by Brandon Lee Heard, 2018 ADCOLOR Future Alumnus, Strategist at R/GA, and Black Afro-Latinx (He, Him, His)
There are more than 58.8 million Latinx people living in the United States. According to the US Census Bureau, that number is projected to double by 2060 comprising for nearly 30% of the total population. This multilingual, multicultural, multiethnic community is comprised of various nationalities, generations, racial and gender identities and socio-economic backgrounds, making it a challenge to lump everyone into a monolithic bucket, nor should they.
At the 2019 ADCOLOR Conference, Latinx for ADCOLOR was launched and with that came an inaugural Latinx Dinner and panel discussion on Defending the Latinx Diaspora. Panelists and attendees gathered to discuss being Latinx while navigating today’s tense socio-political climate and defending their place in the diaspora. This candid conversation talked about the upward mobility of the Latinx community, its cultural contributions, the current issues faced and the ways to combat them.
Photo by Margarita Corporan Photography
The current state of the Latinx community and where to go next
The Latinx community has fought in every American war. Latinx food, language, and culture have shaped every aspect of American life, dating back centuries. Today they have a purchasing power of over 1.5 trillion dollars; and yet, Latin American children are being separated from their parents at the border, hate crimes against Latinx are on the rise, and policies are constantly targeting and maligning Latinx existence engendering an identity state of erasure. So, what’s next?
In a study on United States Stress, conducted by Everyday Health, a leading consumer health and digital media agency, when asked about the current state of stress, nearly half of the respondents said that they feel invigorated when faced under the pressures of society.
On stage at ADCOLOR, Enrique Arbelaez, co-founder of CIEN+ and CulturIntel, said, “Sometimes it takes a superhero to wake up a super villain. In today’s divisiveness, cultural empathy is a super power.” He continued saying,“People are finally starting to say, ‘you know what, there is power behind my culture and I want to activate it’ […] That good shake up and struggle sometimes makes you realize that you need to take action to make change.”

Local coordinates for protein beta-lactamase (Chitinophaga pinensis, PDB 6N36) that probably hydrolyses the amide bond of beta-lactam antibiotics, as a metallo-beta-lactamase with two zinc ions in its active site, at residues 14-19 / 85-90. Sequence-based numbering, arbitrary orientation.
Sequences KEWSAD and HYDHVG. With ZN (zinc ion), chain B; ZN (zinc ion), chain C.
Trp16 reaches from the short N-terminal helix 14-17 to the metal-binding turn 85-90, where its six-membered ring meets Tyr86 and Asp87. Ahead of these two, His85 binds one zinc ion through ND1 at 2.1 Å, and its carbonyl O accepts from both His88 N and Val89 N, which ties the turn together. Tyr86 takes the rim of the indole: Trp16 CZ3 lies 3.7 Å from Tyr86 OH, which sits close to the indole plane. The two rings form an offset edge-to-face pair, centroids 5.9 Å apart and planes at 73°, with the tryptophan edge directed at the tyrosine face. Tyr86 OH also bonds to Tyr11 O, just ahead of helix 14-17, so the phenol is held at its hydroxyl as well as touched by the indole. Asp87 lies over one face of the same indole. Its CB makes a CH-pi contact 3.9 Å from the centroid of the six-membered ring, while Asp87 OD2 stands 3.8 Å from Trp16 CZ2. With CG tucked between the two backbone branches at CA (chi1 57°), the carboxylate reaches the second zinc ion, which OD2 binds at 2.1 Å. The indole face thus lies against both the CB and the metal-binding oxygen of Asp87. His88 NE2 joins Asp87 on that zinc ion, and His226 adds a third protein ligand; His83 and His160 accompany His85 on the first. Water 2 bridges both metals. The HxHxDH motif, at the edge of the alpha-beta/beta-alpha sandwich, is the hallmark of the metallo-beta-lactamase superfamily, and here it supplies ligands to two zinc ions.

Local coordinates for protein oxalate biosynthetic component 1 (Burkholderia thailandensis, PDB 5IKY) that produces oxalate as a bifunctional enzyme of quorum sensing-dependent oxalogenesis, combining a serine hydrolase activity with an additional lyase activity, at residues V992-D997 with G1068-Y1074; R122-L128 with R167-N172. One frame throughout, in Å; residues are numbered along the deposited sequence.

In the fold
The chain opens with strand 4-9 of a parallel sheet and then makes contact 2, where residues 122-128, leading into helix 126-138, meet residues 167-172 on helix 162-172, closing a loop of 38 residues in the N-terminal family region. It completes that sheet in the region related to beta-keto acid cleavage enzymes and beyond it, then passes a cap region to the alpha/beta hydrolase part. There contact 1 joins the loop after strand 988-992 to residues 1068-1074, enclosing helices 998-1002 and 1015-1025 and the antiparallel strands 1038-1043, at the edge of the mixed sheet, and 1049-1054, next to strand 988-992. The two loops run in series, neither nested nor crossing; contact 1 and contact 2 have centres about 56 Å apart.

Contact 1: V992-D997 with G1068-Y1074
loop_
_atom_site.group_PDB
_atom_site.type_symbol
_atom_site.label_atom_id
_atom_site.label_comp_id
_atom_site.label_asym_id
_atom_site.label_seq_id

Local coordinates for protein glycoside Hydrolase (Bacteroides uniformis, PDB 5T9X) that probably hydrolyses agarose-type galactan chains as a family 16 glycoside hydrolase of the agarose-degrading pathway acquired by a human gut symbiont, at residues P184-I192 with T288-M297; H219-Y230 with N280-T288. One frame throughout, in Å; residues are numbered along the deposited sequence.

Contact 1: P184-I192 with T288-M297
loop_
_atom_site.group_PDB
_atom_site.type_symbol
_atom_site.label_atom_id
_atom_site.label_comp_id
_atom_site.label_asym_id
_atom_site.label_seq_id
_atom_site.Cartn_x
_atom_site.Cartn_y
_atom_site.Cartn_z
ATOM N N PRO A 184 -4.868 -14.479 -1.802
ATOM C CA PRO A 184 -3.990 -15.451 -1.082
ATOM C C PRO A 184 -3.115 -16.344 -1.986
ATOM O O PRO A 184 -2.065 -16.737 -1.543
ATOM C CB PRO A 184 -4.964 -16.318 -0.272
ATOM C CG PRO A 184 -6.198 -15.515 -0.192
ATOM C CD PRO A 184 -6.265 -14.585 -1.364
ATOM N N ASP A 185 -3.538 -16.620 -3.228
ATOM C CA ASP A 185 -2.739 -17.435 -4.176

And in the midst of all this change, the media has only just begun bringing visibility to the Latinx community, but with the lack of Latinx representation, content has left a void that is being filled with fallacious, negative depictions and rhetoric on the community.
At ADCOLOR, Samantha Ramirez-Herrera, CEO and founder of OffThaRecord Inc, discussed today’s false form of visibility on Latinx in media and says that despite this, “there’s also conversations that can create progress. From every aspect [of] immigration, to our buying power, and to our voices on stages like this [ADCOLOR].” She says, “It’s an opportunity for us to go wherever we want to go.”
And folks within the Latinx community are stepping up to make this change. Karli Henriquez departed the corporate space after over 15 years in entertainment. She wanted to reconnect with her culture in a way that made sense, so she founded, Know Alias, described as an artist management, tour management, and brand development agency.
Henriquez says, “Students graduate college, go into these interviews and still can’t identify with the person that is interviewing them or the hallways they are walking into and I want to share my story with them. It’s their turn. It’s now their chance to change it. It’s their voice that will make a difference.”
Looking at Gen Z, those who are entering or will soon enter the workforce, 1 in 4 are Latinx, not accounting for the 17 million Latinx millennials currently in the workforce. Together that’s almost 40 million working or soon-to-be working Latinx people.